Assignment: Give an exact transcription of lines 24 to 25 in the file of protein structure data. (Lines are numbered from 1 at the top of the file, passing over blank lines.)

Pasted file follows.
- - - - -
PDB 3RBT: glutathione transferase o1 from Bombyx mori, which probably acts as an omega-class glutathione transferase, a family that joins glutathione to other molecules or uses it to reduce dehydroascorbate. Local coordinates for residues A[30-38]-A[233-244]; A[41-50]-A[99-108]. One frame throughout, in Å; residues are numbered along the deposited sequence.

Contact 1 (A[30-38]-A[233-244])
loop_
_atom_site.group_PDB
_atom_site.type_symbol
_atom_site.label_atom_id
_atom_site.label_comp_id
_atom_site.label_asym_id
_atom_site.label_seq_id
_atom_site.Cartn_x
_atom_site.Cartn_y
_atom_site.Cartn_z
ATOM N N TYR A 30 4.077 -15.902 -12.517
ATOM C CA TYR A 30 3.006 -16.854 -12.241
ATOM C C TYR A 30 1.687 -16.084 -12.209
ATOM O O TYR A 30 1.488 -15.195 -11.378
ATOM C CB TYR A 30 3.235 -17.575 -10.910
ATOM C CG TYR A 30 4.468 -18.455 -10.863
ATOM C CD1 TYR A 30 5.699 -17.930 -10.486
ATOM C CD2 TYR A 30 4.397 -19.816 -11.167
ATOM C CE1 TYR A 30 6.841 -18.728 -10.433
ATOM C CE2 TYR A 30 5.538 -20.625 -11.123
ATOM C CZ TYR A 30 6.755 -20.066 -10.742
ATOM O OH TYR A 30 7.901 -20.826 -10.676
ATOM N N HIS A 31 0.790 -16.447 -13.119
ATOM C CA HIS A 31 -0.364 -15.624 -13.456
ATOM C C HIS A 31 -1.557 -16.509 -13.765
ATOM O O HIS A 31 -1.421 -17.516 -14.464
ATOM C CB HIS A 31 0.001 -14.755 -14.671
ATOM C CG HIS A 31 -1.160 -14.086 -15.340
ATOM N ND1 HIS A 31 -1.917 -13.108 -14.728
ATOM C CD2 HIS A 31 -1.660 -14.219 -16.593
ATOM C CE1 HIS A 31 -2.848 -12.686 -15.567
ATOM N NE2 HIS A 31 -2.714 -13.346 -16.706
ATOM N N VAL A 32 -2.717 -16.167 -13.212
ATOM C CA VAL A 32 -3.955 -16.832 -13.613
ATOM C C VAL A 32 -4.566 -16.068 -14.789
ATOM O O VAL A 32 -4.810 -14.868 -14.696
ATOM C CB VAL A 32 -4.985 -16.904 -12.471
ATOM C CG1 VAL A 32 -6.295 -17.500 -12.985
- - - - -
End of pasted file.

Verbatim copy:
ATOM O OH TYR A 30 7.901 -20.826 -10.676
ATOM N N HIS A 31 0.790 -16.447 -13.119